Bryant v. Colvin

Filing 22

Order re: 1 Complaint filed by Beverly Bryant stating that the decision of the Commissioner of Social Security denying Plaintiff's claim for a period of disability and disability insurance benefits be AFFIRMED. Signed by Magistrate Judge Sonja F. Bivins on 9/27/17. Copies to counsel (mpp)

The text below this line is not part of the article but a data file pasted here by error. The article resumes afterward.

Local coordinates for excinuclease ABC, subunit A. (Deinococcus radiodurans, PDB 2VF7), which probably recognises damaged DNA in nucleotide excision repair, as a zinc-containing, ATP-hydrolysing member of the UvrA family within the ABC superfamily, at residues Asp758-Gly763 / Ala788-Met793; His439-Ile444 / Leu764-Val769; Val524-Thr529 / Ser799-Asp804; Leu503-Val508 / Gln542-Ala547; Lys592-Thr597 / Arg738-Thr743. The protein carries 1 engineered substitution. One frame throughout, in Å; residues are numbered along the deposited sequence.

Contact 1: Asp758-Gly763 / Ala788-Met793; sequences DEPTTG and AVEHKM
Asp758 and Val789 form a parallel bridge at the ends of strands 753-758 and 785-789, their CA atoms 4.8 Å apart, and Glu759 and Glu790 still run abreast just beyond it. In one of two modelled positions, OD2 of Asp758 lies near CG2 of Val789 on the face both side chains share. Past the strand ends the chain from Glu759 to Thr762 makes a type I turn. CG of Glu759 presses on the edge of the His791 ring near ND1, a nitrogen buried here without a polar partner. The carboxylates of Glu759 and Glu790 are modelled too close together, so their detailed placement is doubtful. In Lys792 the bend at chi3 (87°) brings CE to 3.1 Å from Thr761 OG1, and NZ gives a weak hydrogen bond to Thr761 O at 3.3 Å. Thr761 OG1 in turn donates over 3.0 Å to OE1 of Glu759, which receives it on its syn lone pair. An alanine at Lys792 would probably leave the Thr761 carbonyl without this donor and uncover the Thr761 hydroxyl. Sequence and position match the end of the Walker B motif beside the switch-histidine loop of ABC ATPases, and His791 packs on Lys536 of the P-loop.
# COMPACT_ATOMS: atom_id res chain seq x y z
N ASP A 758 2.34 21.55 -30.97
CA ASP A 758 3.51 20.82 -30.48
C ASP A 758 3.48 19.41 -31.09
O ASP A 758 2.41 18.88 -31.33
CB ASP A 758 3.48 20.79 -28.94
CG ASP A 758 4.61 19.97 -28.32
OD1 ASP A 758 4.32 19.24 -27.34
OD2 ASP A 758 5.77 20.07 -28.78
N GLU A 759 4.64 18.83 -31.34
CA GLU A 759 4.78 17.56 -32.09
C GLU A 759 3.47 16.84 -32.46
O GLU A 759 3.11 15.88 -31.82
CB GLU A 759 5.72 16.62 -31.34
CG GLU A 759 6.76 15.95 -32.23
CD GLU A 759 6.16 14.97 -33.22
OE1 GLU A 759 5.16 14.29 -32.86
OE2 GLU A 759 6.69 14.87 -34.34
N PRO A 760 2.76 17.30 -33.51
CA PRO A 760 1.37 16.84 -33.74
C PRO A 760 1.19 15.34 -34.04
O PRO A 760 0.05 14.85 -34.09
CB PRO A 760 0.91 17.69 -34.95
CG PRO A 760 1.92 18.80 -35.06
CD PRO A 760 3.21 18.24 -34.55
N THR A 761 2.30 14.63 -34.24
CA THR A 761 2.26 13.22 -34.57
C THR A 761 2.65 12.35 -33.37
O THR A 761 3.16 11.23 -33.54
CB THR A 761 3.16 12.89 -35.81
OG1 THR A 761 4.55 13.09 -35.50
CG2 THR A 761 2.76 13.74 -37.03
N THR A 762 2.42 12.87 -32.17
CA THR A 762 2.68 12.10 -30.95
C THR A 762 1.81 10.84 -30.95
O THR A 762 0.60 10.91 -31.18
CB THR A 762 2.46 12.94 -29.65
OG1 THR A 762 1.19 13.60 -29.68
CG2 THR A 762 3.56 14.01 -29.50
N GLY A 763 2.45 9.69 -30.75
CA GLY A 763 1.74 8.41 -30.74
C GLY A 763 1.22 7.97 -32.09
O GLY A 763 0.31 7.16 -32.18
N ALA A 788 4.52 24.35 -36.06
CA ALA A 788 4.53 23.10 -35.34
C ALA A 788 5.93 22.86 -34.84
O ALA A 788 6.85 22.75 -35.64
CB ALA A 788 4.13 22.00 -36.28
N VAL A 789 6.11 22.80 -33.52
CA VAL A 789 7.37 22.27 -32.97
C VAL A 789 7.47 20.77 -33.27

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IN THE UNITED STATES DISTRICT COURT FOR THE SOUTHERN DISTRICT OF ALABAMA SOUTHERN DIVISION BEVERLY BRYANT, * * * * * * * * * * * Plaintiff, vs. NANCY BERRYHILL,1 Acting Commissioner of Social Security, Defendant. CIVIL ACTION NO. 16-00360-B ORDER Plaintiff Beverly Ann Bryant (hereinafter “Plaintiff”) seeks judicial review of a final decision of the Commissioner of Social Security denying disability her insurance claim for benefits a under period of disability Title II of Security Act, 42 U.S.C. §§ 401, et seq. the and Social On May 26, 2017, the parties consented to have the undersigned conduct any and all proceedings in this case. (Doc. 19). Thus, the action was referred to the undersigned to conduct all proceedings and order the entry of judgment in accordance with 28 U.S.C. § 636(c) and Federal Rule of Civil Procedure 73. Upon careful consideration of the administrative record and the memoranda of the parties, it 1 Nancy Berryhill became the Acting Commissioner of Social Security on January 23, 2017. Pursuant to Rule 25(d), Federal Rules of Civil Procedure, Nancy Berryhill should be substituted for Carolyn W. Colvin as the defendant in this suit. No further action need be taken to continue this suit by reason of the last sentence of section 205(g) of the Social Security Act, 42 U.S.C. § 405(g). is hereby ORDERED that the decision of the Commissioner be AFFIRMED. I. Procedural History2 Plaintiff filed her application for benefits on April 22, 2013, alleging disability beginning December 14, 2012, based on fibromyalgia, spinal stenosis, arthritis. and cervical upon hearing and lumbar depression, (Doc. 9-3 at 2). timely before request, spine osteoarthritis, the she Administrative hearing with related to her claims. appeared at the was Law her granted Judge inflammatory and an Renee administrative Blackmon (Id. at 32). counsel (Id.). hearing and disease, Plaintiff’s application was denied (hereinafter “ALJ”) on August 4, 2014. attended degenerative and Hagler Plaintiff provided testimony A vocational expert (“VE”) also provided testimony. (Id.). On November 13, 2014, the ALJ issued an unfavorable decision finding that Plaintiff is not disabled. (Id. at 20). The Appeals Council denied Plaintiff’s request for review on May 3, 2017. (Id. at 2). Therefore, the ALJ’s decision dated November 13, 2014, became the final decision of the Commissioner. Having exhausted her administrative timely filed the present civil action. remedies, (Doc. 1). Plaintiff Oral argument was conducted on June 1, 2017 (Doc. 21), and the parties agree 2 The Court’s citations to the transcript in this order refer to the pagination assigned in CM/ECF, not the page numbers assigned by the Agency. 2 that this case is now ripe for judicial review and is properly before this Court pursuant to 42 U.S.C. §§ 405(g) and 1383(c)(3). II. Issues on Appeal 1.Whether substantial evidence supports the ALJ’s assignment of no weight to the opinions of Plaintiff’s treating physician? 2.Whether substantial evidence supports the ALJ’s finding that Plaintiff’s claims of pain were not credible? III. Factual Background Plaintiff was born on January 13, 1952, and was sixty-two years of age at the November 13, 2014. time of her administrative (Doc. 9-2 at 35). hearing on Plaintiff graduated from high school and completed some college courses. (Id. at 24). Plaintiff last worked from 2007 to 2012 at Georgia Pacific as a senior purchaser. 9-2 at 39-40). (Doc. 10 at 11-12; Doc. 10-1 at 7; Doc. Prior to that, she worked from 2004 to 2006 at RockTenn Corporation as a purchaser/buyer and from 1999 to 2003 at Jefferson Smurfett Corporation as a purchaser/buyer.3 Plaintiff testified that she can no longer work (Id.). due to severe pain in her spine from a herniated disc, spinal stenosis, and osteoarthritis. included (Doc. 9-2 anti-inflammatories, at pain 3 41). Her medication, treatment has blocks, and Plaintiff testified that Georgia Pacific continued to pay her until April 30, 2013, under the FMLA. (Doc. 9-2 at 37). 3 epidurals. 4 Plaintiff testified that she may need surgery at some point in the future. (Id. at 41). IV. Standard of Review In reviewing claims brought under the Act, this Court’s role is a limited one. 1) whether the The Court’s review is limited to determining decision of the Secretary is supported by substantial evidence and 2) whether the correct legal standards were applied.5 1990). A evidence, court or Commissioner. 1986). Martin v. Sullivan, 894 F.2d 1520, 1529 (11th Cir. may not substitute decide its the facts judgment anew, for reweigh that of the the Sewell v. Bowen, 792 F.2d 1065, 1067 (11th Cir. The Commissioner’s findings of fact must be affirmed if they are based upon substantial evidence. Brown v. Sullivan, 921 F.2d 1233, 1235 (11th Cir. 1991); Bloodsworth v. Heckler, 703 F.2d 1233, 1239 (11th Cir. 1983) (holding substantial evidence is defined as “more than a scintilla, but less than a preponderance” and consists of “such relevant evidence as a reasonable person would accept as adequate to support a conclusion.”). In 4 Plaintiff’s medications include Lodine (anti-inflammatory), Tramadol (for pain), Treximet (for migraines), Bisystolic (for high blood pressure and heart arrhythmia), Lunesta (for sleep), Allegra D and Flonase (for allergies), a hormone replacement therapy for her thyroid, Effexor (for depression), Voltaren gel (for inflammation), and Ibuprofen. (Doc. 9-2 at 42-43; Doc. 10-1 at 51). 5 This Court’s review of the Commissioner’s application of legal principles is plenary. Walker v. Bowen, 826 F.2d 996, 999 (11th Cir. 1987). 4 determining view the whether record favorable, decision. as substantial as a well evidence whole, as taking unfavorable, exists, into to a court account the must evidence Commissioner’s Chester v. Bowen, 792 F. 2d 129, 131 (11th Cir. 1986); Short v. Apfel, 1999 U.S. Dist. LEXIS 10163, *4 (S.D. Ala. June 14, 1999). V. Statutory And Regulatory Framework An individual benefits must who prove 404.1512, 416.912. engage in any applies his or for her Social Security disability. 20 disability C.F.R. §§ Disability is defined as the “inability to substantial gainful activity by reason of any medically determinable physical or mental impairment which can be expected to result in death or which has lasted or can be expected to last for a continuous period of not less than 12 months.” 42 U.S.C. §§ 404.1505(a), 416.905(a). 423(d)(1)(A); see also 20 C.F.R. §§ The Social Security regulations provide a five-step sequential evaluation process for determining if a claimant has proven his disability. 20 C.F.R. §§ 404.1520, 416.920. The claimant must first prove that he or she has not engaged in substantial gainful activity. The second step requires the claimant to prove that he or she has a severe impairment or combination of impairments. If, at the third step, the claimant proves that the impairment or combination of impairments meets or 5 equals a listed impairment, then the claimant is automatically found disabled regardless of age, education, or work experience. If the claimant cannot prevail at the third step, he or she must proceed to the fourth step where the claimant inability to perform their past relevant work. 810 F.2d 1001, 1005 (11th Cir. 1986). must prove an Jones v. Bowen, At the fourth step, the ALJ must make an assessment of the claimant’s RFC. See Phillips v. Barnhart, 357 F. 3d 1232, 1238 (llth Cir. 2004). The RFC is an assessment, based on all relevant medical and other evidence, of a claimant’s remaining ability to work despite her impairment. See Lewis v. Callahan, 125 F. 3d 1436, 1440 (llth Cir. 1997). If a claimant meets his or her burden at the fourth step, it then becomes the Commissioner’s burden to prove at the fifth step that the claimant substantial is gainful capable of employment engaging which in another exists in kind of significant numbers in the national economy, given the claimant’s residual functional capacity, age, education, and work history. Heckler, 764 F.2d 834, 836 (11th Cir. 1985). can demonstrate that there are such jobs Sryock v. If the Commissioner the claimant can perform, the claimant must prove inability to perform those jobs in order to be found disabled. 1228 (11th Cir. 1999). Jones v. Apfel, 190 F.3d 1224, See also Hale v. Bowen, 831 F.2d 1007, 1011 (11th Cir. 1987) (citing Francis v. Heckler, 749 F.2d 1562, 1564 (11th Cir. 1985)). 6 VI. Discussion A. Substantial evidence supports the ALJ’s RFC for a range of light work with the stated restrictions. In her brief, Plaintiff argues that the ALJ’s RFC for a range of light work is not supported by substantial evidence because the ALJ gave no weight to the opinions of her treating rheumatologist, Dr. Michael Vandenberg, M.D., that she can perform a reduced range of sedentary work, 6 that her pain levels distract her from performance of activities of daily living and work, that physical exertion would cause pain and distraction/abandonment from task, and that Plaintiff’s spinal impairments meet the requirements of listing (Doc. 14 at 2-3; Doc. 10-2 at 218-23). level severity. The Government counters that the ALJ properly rejected Dr. Vandenberg’s opinions as they are inconsistent with the substantial evidence in the case, including Dr. Vandenberg’s own treatment records, the treatment records of Dr. David Walsh, M.D., and with Plaintiff’s activities of daily living. (Doc. 17 at 8-11). Having reviewed the record at length, the Court finds that Plaintiff’s claims are without merit. Residual functional capacity is a measure of what Plaintiff 6 Dr. Vandenberg actually opined in a Physical Capacities Evaluation dated July 31, 3014, that Plaintiff could sit for a total of four hours in an eight-hour work day and stand/walk for a total of two hours in an eight-hour work day. (Doc. 10-2 at 221). 7 can do despite his or her credible limitations. 404.1545. Determinations of a claimant’s See 20 C.F.R. § residual functional capacity are reserved for the ALJ, and the assessment is to be based upon all the relevant evidence of a claimant’s remaining ability to work despite his or her supported by substantial evidence. impairments, and must be See Beech v. Apfel, 100 F. Supp. 2d 1323, 1331 (S.D. Ala. 2000) (citing 20 C.F.R. § 404.1546 and Lewis v. Callahan, 125 F.3d 1436, 1440 (11th Cir. 1997)); Saunders v. Astrue, 2012 U.S. Dist. LEXIS 39571, *10, 2012 WL 997222, *4 determined claimant (M.D. the Ala. March 23, 2012). plaintiff’s residual the of bears burden Once functional demonstrating the ALJ has capacity, the that decision is not supported by substantial evidence. Heckler, 768 F.2d 1273, 1274 (11th Cir. 1985). the ALJ’s See Flynn v. Plaintiff has failed to meet her burden in this case. As stated, Plaintiff argues that the RFC in this case is not supported by substantial evidence because the ALJ gave no weight to the opinions Vandenberg, process, the M.D. ALJ of her As is treating part tasked of rheumatologist, the with disability weighing the Dr. Michael determination opinions and findings of treating, examining, and non-examining physicians. In reaching a decision, the ALJ must specify the weight given to different medical opinions and the reasons for doing so. See Winschel v. Commissioner of Soc. Sec., 631 F.3d 1176, 1179 (11th 8 Cir. 2011). The failure to do so is reversible error. See Williams v. Astrue, 2009 U.S. Dist. LEXIS 12010, *4, 2009 WL 413541, *1 (M.D. Fla. 2009). When ALJ weighing the opinion of a treating physician, the must give the opinions “substantial weight,” unless good cause exists for not doing so. Costigan v. Commissioner, Soc. Sec. Admin., 2015 U.S. App. LEXIS 2827, *10, 2015 WL 795089, *4 (11th Cir. Feb. 26, 2015) (citing Crawford v. Commissioner of Soc. Sec., 363 F.3d 1155, 1160 (11th Cir. 2004) and Broughton v. Heckler, 776 F.2d 960, 962 (11th Cir. 1985)). The opinion of “a one-time examining physician — or psychologist,” on the other hand, is not physician. entitled to the same deference as a treating Petty v. Astrue, 2010 U.S. Dist. LEXIS 24516, *50, 2010 WL 989605, *14 (N.D. Fla. Feb. 18, 2010) (citing Crawford, 363 F.3d at 1160). An ALJ is also “required to consider the opinions of non-examining state agency medical and psychological consultants because they ‘are highly qualified physicians and psychologists who are also experts in Social Security disability evaluation.’” Milner v. Barnhart, 275 Fed. Appx. 947, 948 (11th Cir. 2008) (unpublished) (citing 20 C.F.R. § 404.1527(f)(2)(i)). “The ALJ may rely on opinions of non-examining sources when they do not conflict with those of examining sources.” Id. (citing Edwards v. Sullivan, 937 F.2d 580, 584-85 (11th Cir. 1991)). Whether considering the opinions of treating, examining, or 9 non-examining physicians, testimony any of good medical cause source exists when unsupported by the evidence of record. F.3d 1232, 1240 (11th Cir. 2004). where a doctor’s opinions are it to is discredit contrary to the or Phillips v. Barnhart, 357 “Good cause may also exist merely conclusory, inconsistent with the doctor’s medical records, or unsupported by objective medical evidence.” Hogan v. Astrue, 2012 U.S. Dist. 108512, *8, 2012 WL 3155570, *3 (M.D. Ala. 2012). LEXIS The ALJ is “free to reject the opinion of any physician when the evidence supports a contrary conclusion.” Sryock v. Heckler, 764 F.2d 834, 835 (11th Cir. 1985) (per curiam) (citation omitted); Adamo v. Commissioner of Soc. Sec., 365 Fed. Appx. 209, 212 (11th Cir. 2010) (The ALJ may reject any medical opinion if the evidence supports a contrary finding.). In her decision, the ALJ found that Plaintiff has the severe impairments lumbar of spine, fibromyalgia, degenerative disc osteoarthritis low grade disease of of her the cervical bilateral inflammatory arthritis, and knees, chronic obstructive pulmonary disease, obstructive sleep apnea, gastro esophageal reflux disease, hypertension, and obesity. at 15). (Doc. 9-2 Even so, the ALJ found that Plaintiff still has the RFC to perform a range of light work with the following restrictions: Plaintiff can lift/carry 20 pounds occasionally and 10 pounds frequently, can sit for 6 hours 10 in an 8 hour workday, can stand/walk in combination for 6 hours in an 8 hour workday, can frequently reach overhead in all directions bilaterally, can occasionally climb ramps and stairs, and can occasionally stoop, kneel, crouch, and crawl. (Id. at 20). ladders, ropes, or scaffolds. Plaintiff cannot climb (Id.). Based upon the testimony of the vocational expert, the ALJ concluded that Plaintiff is able to perform her past relevant work as a purchasing agent. that Plaintiff is not (Id. at 25). disabled. For Thus, the ALJ found the reasons discussed herein, the Court finds that the ALJ’s decision is supported by substantial evidence. First, with respect to Plaintiff’s treating rheumatologist, Dr. Vandenberg, the record shows, as the ALJ found, that Dr. Vandenberg’s opinions were inconsistent with his own treatment records, as well as those of treating physician Dr. Walsh, and with Plaintiff’s activities of daily living. In a series of reports dated July 31, 2014, Dr. Vandenberg essentially opined that Plaintiff cannot work due to back pain from spinal stenosis and nerve root compression, performing work and activity. (Doc. records show that would 10-2 Dr. at which would greatly 218, increase 223). Vandenberg distract her from with physical Plaintiff’s treatment diagnosed Plaintiff with fibromyalgia, low-grade inflammatory arthritis, chronic low back pain with spinal stenosis at L3-4 with L4 benign lesion, cervical 11 spondylosis with questionable upper extremity radiculopathy, and osteoarthritis of the knees, which he treated with medication and injections. (Doc. 10-2 at 88, 90, 264, 267). Dr. Vandenberg’s treatment records also show, however, that despite Plaintiff’s complaints regularly of pain documented from these essentially conditions, normal Dr. Vandenberg examination findings, including good, full, and normal range of motion, strength, and stability in upper and lower extremities without limitations or pain, no tenderness to direct palpation to the lumbar spine or sacroiliac areas, no active synovitis in her upper and lower extremities, normal sensation, no limp, unremarkable ankle and foot examination. normal gait, and (Doc. 10-2 at 88-97, 102, 106-07, 149, 261, 265, 268, 273-76). A 2013 MRI of the cervical spine showed C5-6 cervical cord minimally effaced with moderate bilateral neuroforaminal narrowing (Doc. 10-2 at 88), and a 2012 MRI of the lumbar spine showed L3-4 disk bulge, mild to moderate spinal stenosis with narrowing, with nonspecific lesions. mild bilateral foraminal (Doc. 10-2 at 99). In addition, Plaintiff’s treatment records in December 2012 from Dr. David Walsh, M.D., reflect that he treated Plaintiff for back and leg pain with epidural steroid injections, diet, and exercise. (Doc. 10-2 at 3-5). Dr. Walsh noted tenderness in Plaintiff’s lumbar spine and observed that she bent forward at the waist when standing and could 12 not walk very far without stopping. (Doc. 10-2 at 7). However, Dr. Walsh also observed that Plaintiff had no limp and stated that she was sixty years old, and that her spinal stenosis was “very very typical.” 10-2 at 6-7). (Doc. The following year, in December 2013, Dr. Walsh again observed that Plaintiff had tenderness at L5S1, that her sensation was “ok,” and that she moved slowly with the appearance of pain. However, he found upon physical examination that her deep tendon reflexes were normal and symmetrical in the upper and lower extremities and again instructed her to exercise regularly, to stretch, and to incorporate physical conditioning into her treatment plan. records, exercise (Doc. 10-2 at 225-26). including his regularly inconsistent with as the repeated part instructions of severity Dr. Walsh’s treatment her of to Plaintiff treatment limitations plan, opined by to are Dr. Vandenberg. In addition to Plaintiff’s treatment records, the record confirms the ALJ’s findings related to Plaintiff’s activities of daily living, which include preparing meals, performing household chores such as washing dishes, changing bed linens, dusting, doing laundry, watering grass and shrubs, walking and caring for her dog, and driving a car. 24). While there is no question that Plaintiff has the severe impairments lumbar (Doc. 9-2 at 24; Doc. 10-1 at 22- of spine, degenerative disc osteoarthritis 13 disease of her of the cervical bilateral and knees, fibromyalgia, low grade inflammatory arthritis, chronic obstructive pulmonary disease, obstructive sleep apnea, gastro esophageal reflux disease, hypertension, and obesity (Doc. 9-2 at 15), the record supports the ALJ’s determination that the severity of limitations expressed in Dr. Vandenberg’s opinions is inconsistent with detailed above. cause to The the substantial evidence (Doc. 9-2 at 24). in this case, as Therefore, the ALJ had good discredit those opinions. Court further finds, based on the evidence detailed above, that substantial evidence supports the ALJ’s finding that Plaintiff has the residual functional capacity to perform a range of light work, with the stated restrictions. 7 Indeed, Plaintiff has failed to show that any limitations caused by her impairments exceed the RFC and are not accommodated by the RFC and its stated restrictions. Accordingly, Plaintiff’s claim must fail. B. Substantial evidence credibility finding. supports the ALJ’s Plaintiff also argues that the ALJ erred in evaluating the credibility of her testimony regarding the severity of her pain. (Doc. 14 at 5-9). The Commissioner 7 counters that the ALJ As stated, the ALJ found that Plaintiff has the RFC to perform a range of light work but that she can only lift/carry 20 pounds occasionally and 10 pounds frequently, can sit for 6 hours in an 8 hour workday, can stand/walk in combination for 6 hours in an 8 hour workday, can frequently reach overhead in all directions bilaterally, can occasionally climb ramps and stairs, can occasionally stoop, kneel, crouch, and crawl, and cannot climb ladders, ropes, or scaffolds. (Doc. 9-2 at 20). 14 properly discounted Plaintiff’s credibility based on the fact that her testimony was inconsistent with the substantial medical evidence in the case. (Doc. 17 at 11). Having reviewed the evidence at length, the Court finds that Plaintiff’s claim is without merit. When evaluating symptoms, the statements, ALJ a claim considers statements by based medical the on disabling findings, treating subjective a claimant’s physician or other persons, and evidence of how the subjective symptoms affect the claimant’s daily activities and ability to work. 416.929(a). 20 C.F.R. § In a case where a claimant attempts to establish disability through his or her own testimony concerning pain or other subjective symptoms, a three-part standard applies. standard requires: “(1) evidence of an underlying That medical condition and either (2) objective medical evidence that confirms the severity of the alleged pain arising from that condition or (3) that the objectively determined medical condition is of such a severity that it can be reasonably expected to give rise to the alleged pain.” Hubbard v. Commissioner of Soc. Sec., 348 Fed. Appx. 551, 554 (11th Cir. 2009) (unpublished) (quoting Holt v. Sullivan, 921 F.2d 1221, 1223 (11th Cir. 1991)). The Social Security regulations provide: [S]tatements about your pain or other symptoms will not alone establish that you are disabled; there must be medical signs and laboratory findings which show that you have 15 a medical impairment(s) which could reasonably be expected to produce the pain or other symptoms alleged and which, when considered with all of the other evidence (including statements about the intensity and persistence of your pain or other symptoms which may reasonably be accepted as consistent with the medical signs and laboratory findings), would lead to a conclusion that you are disabled. 20 C.F.R. 404.1529(a) (2013). “A claimant’s subjective testimony supported by medical evidence that satisfies the . . . standard is itself sufficient to support a finding of disability.” Foote v. Chater, 67 F.3d 1553, 1561 (11th Cir. 1995). When evaluating a claim based on disabling subjective symptoms, the ALJ must consider all of the claimant’s statements about his or her symptoms and determine the extent to which the symptoms can reasonably be objective medical evidence. accepted as consistent See 20 C.F.R. § 404.1528. with the If an ALJ decides not to credit a claimant’s testimony about his or her subjective symptoms, “the ALJ must articulate explicit and adequate reasons for doing so or the record must be obvious” as to the finding. Strickland v. Commissioner of Soc. Sec., 516 Fed. Appx. 829, 832 (11th Cir. 2013) (unpublished) (citing Foote, 67 F.3d at discrediting 1562). testimony Failure to related to articulate pain or the other reasons for subjective symptoms requires, as a matter of law, that the testimony be accepted as true. The Eleventh Holt, 921 F.2d at 1223. Circuit has held 16 that the determination of whether objective medical impairments could reasonably be expected to produce subjective symptoms is a factual question to be made by the Secretary and, therefore, “subject only to limited review in the courts to ensure that the finding is supported by substantial evidence.” Hand v. Heckler, 761 F.2d 1545, 1549 (11th Cir. 1985), vacated on other grounds and reinstated sub nom., Hand v. Bowen, 793 F.2d 275 (11th Cir. 1986). A reviewing court will not disturb a clearly articulated finding related to a claimant’s claims of substantial supporting disabling evidence in subjective the symptoms, record. See with Nye v. Commissioner of Social Sec., 524 Fed. Appx. 538, 543 (11th Cir. 2013) (unpublished). “Regulation 416.929(c)(4) 96–7p require subjective complaints.” and the 20 ALJ C.F.R. to §§ consider 404.1529(c)(4) the consistency and of Lindsey v. Colvin, 2016 U.S. Dist. LEXIS 129547 *12-13, 2016 WL 5253219, *5 (N.D. Ala. Sept. 22, 2016) (quoting Majkut v. Commissioner of Soc. Sec., 394 Fed. Appx. 660, 663 (11th Cir. 2010)). SSR 16-3p is a new ruling which replaces SSR 96-7p and provides as follows: “[w]e are eliminating the use of the term ‘credibility’ from our sub-regulatory policy, as our regulations do not use this term. subjective symptom evaluation individual’s character. is In doing so, we clarify that not an examination of an Instead, we will more closely follow our regulatory language regarding symptom evaluation.” 17 SSR 16-3p, 2016 SSR LEXIS 42016, WL 1119029, *1. The effect of the new ruling has been described as follows: Both SSR 96-7p and SSR 16-13p direct that evaluation of a claimant’s subjective symptoms shall consider all evidence in the record. Both Rulings also incorporate the regulations, 20 C.F.R. §§ 404.1529(c)(3) and 416.929(c)(3), that identify factors to be considered in evaluating the intensity, persistence and functionally-limiting effects of the symptoms, including a claimant’s daily activities; the nature, duration, frequency and intensity of her symptoms; precipitating and aggravating factors; and the type of medication and other treatment or measures used for the relief of pain and other symptoms, i.e., the familiar factors identified in Polaski v. Heckler, 739 F.2d 1320 (8th Cir. 1984). But while SSR 96-7p expressly provided that a credibility finding was required to be made under those regulations, SSR 16-3p expressly provides that use of the term “credibility” was being eliminated because the SSA regulations did not use it. 81 F.R. at 14167. SSR 16-3p further provides: In [eliminating reference to “credibility”], we clarify that subjective symptom evaluation is not an examination of an individual’s character. Instead, we will more closely follow our regulatory language regarding symptom evaluation. Id. SSR 16-3p also expressly provides that the ALJ may not make conclusory statements about having considered the symptoms, or merely recite the factors described in the regulations. Rather, the determination or decision must contain specific reasons for the weight given to the individual’s symptoms, be consistent, and supported by the evidence, and be clearly articulated so the individual and any subsequent reviewer can assess how the adjudicator evaluated the individual’s symptoms. Id. at 14171. Martsolf v. Colvin, 2017 U.S. Dist. LEXIS 2748, *14-15, 2017 WL 18 77424, *5 (W.D. Mo. Jan. 9, 2017); see also McVey v. Commissioner of Soc. Sec., 2016 U.S. Dist. LEXIS 93884, *14, 2016 WL 3901385, *5 (M.D. Fla. July 19, 2016) (holding that ALJ erred in basing her credibility determination on the fact that the claimant had made inconsistent statements concerning his sobriety, a matter which was unrelated to his impairment); Lindsey, 2016 U.S. Dist. LEXIS 129547 at *13, 2016 WL 5253219 at *5 (“[i]nconsistencies and conflicts in the record evidence and the claimant’s statements about her symptoms may provide a basis for discounting the extent of claimant’s statements.”). In support of her argument that her claims of pain were credible, Plaintiff points to her hearing testimony that she was sixty-two years old; that she was 5’2” tall and weighed 204 pounds; that she last worked on December 14, 2012 as a Plant Buyer for fifteen years; that she worked at the same company for forty-two years; that she had severe pain; that it hurt to sit for over an hour with the pain becoming unbearable; that she had taken anti-inflammatories and pain medication, had caudal blocks and epidurals in her back, and had physical therapy; that the pain medicine took the edge off the pain, but she still had pain going all the way to her toes; that she had fibromyalgia which caused pain all over her body; that the most she could walk is thirty to forty-five minutes; that she could stand no more than an hour; that she could sit a maximum of two hours; that she 19 could lift no more than ten pounds; that she could grocery shop using an electric cart; that she did minimal driving; that it was difficult to go up a set of stairs; that she could not bend over to pick something up without having back spasms; that she could not use her knees to stoop or squat; that she could pick up a coffee cup and open a door; that she had numbness in her hands; that she could make a simple meal for herself; that she could bathe and dress herself; that she could wash dishes and do laundry if she spread it out over time; that she could not sweep, mop, or vacuum, make her bed, or clean her bathroom; that at the end of walking for thirty to forty-five minutes she would have to sit or lie down for at least a couple of hours; that at the end of standing for an hour she would have to sit and rest about two hours; that most days she laid down four or five times during the day; and that she used ice packs and heat pads to relieve the pain in addition to changing positioning regularly. 5-6). (Doc. 14 at Plaintiff argues that this evidence is consistent with her diagnosis of fibromyalgia and back pain several years before she stopped working and with the fact that she worked for forty-two years before she applied for benefits and stopped working. 14 at 9-10). (Doc. Plaintiff argues that the ALJ failed to mention that she had worked for forty-two years at one place prior to stopping work due to disability. The record shows, (Id. at 10). however, 20 that the ALJ considered Plaintiff’s testimony in great detail and found that her medically determinable impairments could reasonably be expected to cause some of her alleged symptoms. that Plaintiff’s persistence, entirely and statements limiting credible concerning effects of they were because However, the ALJ found these the intensity, symptoms inconsistent were with not the substantial objective medical evidence in the case, including her repeated examination findings that showed normal/full range of motion, normal strength, and stability in the upper and lower extremities synovitis treating without limitations (inflammation), physician to no or limp, exercise, and pain, stable repeated myalgias, orders significant from activities no her of daily living, such as preparing meals, washing dishes, changing bed linens, dusting, doing laundry, watering grass and shrubs, walking and caring for her dog, and driving a car. (Doc. 9-2 at 21-23; Doc. 10-2 at 5-7, 88-99, 102, 106-07, 149, 225-26, 261, 265, 268, 273-76; Doc. 10-1 at 22-24). While the ALJ did not discuss every piece of evidence raised by Plaintiff in her brief, such as her forty-two year working history before she filed for disability, the record is clear that the ALJ considered Plaintiff’s testimony in detail, assessed her overall condition, and simply found that the substantial medical evidence did not support the level of pain that she claimed. (Doc. 9-2 at 23-24). Contrary to Plaintiff’s argument, “[t]he ALJ is not required to 21 specifically refer to every piece of evidence to explain [her] credibility finding, so long as the decision shows consideration of the claimant’s condition as a whole.” Patterson v. Berryhill, 2017 U.S. Dist. LEXIS 147190, *7, 2017 WL 4018030, *3 (M.D. Ala. Sept. 12, 2017) (citing Mitchell v. Commissioner, Soc. Sec. Admin., 771 F.3d 780, 782 (11th Cir. 2014)). Based on its review of the record, the Court finds that the ALJ did consider the Plaintiff’s condition as a whole and, based on the medical evidence detailed above, the ALJ’s determination that Plaintiff’s entirely credible statements is relating supported to by her pain substantial were not evidence. Therefore, Plaintiff’s claim must fail. VII. Conclusion For the reasons set forth herein, and upon careful consideration of the administrative record and memoranda of the parties, it is hereby ORDERED that the decision of the Commissioner of Social Security denying Plaintiff’s claim for a period of disability and disability insurance benefits be AFFIRMED. DONE this 27th day of September, 2017. /s/ SONJA F. BIVINS UNITED STATES MAGISTRATE JUDGE 22